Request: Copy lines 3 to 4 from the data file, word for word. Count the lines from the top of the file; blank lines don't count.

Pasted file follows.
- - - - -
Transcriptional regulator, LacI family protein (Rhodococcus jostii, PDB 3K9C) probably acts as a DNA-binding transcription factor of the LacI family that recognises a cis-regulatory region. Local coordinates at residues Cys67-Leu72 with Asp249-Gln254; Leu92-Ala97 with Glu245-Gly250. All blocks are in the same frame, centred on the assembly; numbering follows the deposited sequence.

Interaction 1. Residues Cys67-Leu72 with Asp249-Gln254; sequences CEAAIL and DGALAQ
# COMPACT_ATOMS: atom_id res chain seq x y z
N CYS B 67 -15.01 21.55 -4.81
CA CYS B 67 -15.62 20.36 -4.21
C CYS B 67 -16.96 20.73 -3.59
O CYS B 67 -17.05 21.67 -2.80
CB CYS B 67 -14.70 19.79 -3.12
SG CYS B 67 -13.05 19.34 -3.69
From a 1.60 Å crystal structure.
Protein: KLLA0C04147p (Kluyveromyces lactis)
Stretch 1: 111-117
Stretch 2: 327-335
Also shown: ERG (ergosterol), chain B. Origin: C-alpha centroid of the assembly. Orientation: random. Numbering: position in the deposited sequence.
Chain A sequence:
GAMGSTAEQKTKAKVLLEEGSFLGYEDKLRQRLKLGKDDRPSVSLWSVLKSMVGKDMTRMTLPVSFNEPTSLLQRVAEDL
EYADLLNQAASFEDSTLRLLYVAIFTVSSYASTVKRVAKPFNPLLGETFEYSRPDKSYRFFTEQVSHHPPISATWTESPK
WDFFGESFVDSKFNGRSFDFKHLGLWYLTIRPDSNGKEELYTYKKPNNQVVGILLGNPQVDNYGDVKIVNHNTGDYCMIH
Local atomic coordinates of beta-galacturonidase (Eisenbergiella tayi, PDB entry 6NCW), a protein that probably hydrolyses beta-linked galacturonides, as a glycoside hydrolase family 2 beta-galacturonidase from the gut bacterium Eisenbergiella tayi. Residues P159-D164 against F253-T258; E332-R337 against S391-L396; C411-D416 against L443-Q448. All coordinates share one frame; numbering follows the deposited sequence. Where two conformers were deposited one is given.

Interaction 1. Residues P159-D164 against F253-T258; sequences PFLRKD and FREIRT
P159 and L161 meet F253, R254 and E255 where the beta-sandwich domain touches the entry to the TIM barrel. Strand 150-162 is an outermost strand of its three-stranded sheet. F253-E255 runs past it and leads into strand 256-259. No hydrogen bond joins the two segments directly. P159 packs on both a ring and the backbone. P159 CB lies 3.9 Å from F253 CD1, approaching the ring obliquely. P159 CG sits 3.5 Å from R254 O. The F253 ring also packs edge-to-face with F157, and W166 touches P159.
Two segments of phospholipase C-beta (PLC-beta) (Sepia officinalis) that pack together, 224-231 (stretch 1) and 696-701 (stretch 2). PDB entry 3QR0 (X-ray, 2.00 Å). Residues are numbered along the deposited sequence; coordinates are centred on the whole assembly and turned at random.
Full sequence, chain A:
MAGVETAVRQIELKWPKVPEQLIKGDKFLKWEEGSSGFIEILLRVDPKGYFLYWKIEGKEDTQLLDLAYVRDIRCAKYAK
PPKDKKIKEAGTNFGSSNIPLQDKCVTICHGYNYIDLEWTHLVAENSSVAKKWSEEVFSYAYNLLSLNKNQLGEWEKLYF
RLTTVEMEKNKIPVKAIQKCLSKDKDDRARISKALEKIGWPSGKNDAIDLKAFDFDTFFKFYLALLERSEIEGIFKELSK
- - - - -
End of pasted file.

# COMPACT_ATOMS: atom_id res chain seq x y z
N CYS B 67 -15.01 21.55 -4.81